The null frequency is given by this formula
- F = null frequency in Hz
- C = capacitance of C4 if farads
- R = resistance of R4 in ohms
In case the filter capacitors and resistors are neatly chosen, and the capacitors are high Q, the notch point (as shown in Figure 2.14B) will be closely approaching to zero. At some gap on each side of the notch frequency (around 0.1f and 10f), the af output will be around 2 Vrms for a maximum af input of 3.75 mVrms before output-peak clipping. At this point, we can assume the potentiometer R8 is configured for maximum gain and that the amplifier is eliminated with a 1 MΩ resistive load.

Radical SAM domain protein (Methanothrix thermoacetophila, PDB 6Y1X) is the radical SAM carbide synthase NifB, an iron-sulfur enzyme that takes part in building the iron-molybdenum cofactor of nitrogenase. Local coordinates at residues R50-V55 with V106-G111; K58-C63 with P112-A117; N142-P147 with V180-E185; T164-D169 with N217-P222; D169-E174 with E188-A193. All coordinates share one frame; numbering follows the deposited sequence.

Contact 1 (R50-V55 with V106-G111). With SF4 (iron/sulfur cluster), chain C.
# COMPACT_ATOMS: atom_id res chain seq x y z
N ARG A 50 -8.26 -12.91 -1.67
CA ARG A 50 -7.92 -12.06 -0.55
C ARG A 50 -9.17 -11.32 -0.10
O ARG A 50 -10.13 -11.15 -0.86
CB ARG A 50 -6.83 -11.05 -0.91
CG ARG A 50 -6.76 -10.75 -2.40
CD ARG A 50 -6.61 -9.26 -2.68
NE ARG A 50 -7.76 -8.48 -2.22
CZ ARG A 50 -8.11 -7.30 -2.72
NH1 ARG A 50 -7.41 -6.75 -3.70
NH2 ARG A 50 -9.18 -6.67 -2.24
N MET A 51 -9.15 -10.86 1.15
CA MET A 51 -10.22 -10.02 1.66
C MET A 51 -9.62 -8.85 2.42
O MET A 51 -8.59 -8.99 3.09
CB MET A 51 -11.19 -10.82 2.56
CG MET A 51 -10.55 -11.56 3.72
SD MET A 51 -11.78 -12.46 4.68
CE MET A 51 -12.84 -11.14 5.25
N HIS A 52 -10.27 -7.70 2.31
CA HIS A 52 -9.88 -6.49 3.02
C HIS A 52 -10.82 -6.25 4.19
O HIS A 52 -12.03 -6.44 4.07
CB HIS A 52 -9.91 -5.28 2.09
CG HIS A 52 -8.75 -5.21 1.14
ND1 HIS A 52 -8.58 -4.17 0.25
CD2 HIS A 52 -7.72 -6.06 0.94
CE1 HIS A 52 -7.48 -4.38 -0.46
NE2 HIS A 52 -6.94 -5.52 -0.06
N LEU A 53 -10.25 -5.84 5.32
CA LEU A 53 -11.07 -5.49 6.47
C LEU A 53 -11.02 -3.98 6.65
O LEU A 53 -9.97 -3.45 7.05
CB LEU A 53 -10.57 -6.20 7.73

We recommend keeping all the wiring as short and as rigid as possible to encourage stability and reduce stray pickup and stray coupling. A fourth pigtail of the 2N3823 is linked to the metal container of this FET and must be grounded, for shielding. All fixed resistors are 0.5 watts and electrolytic capacitors C2 and C8 are rated 25 dcwv. The amplifier consumes 0.2 mA at 9 V DC.
From Figure 2.15, you can see the circuit of typical video amplifier utilising a sole 2N3819 FET. The circuit delivers a voltage gain of 5: the maximum signal input before output-peak clipping, at 1 MΩ load, is 0.6 Vrms for 3 Vrms output. For increasing gain, you may cascade the stages.
The frequency response stays below ± 2 dB from 50 Hz to 4 MHz. Using a screw-tuned slug, you can adjust inductor L1 (Miller No. 4508, or equivalent) from 24 to 35 µH and is fixed for trial purposes for flat output throughout the 50-Hz to 4-MHz range with the steady-amplitude signal applied to the SIGNAL INPUT terminals. For this circuit, the overall current drain is 8.6 mA at 15 V DC.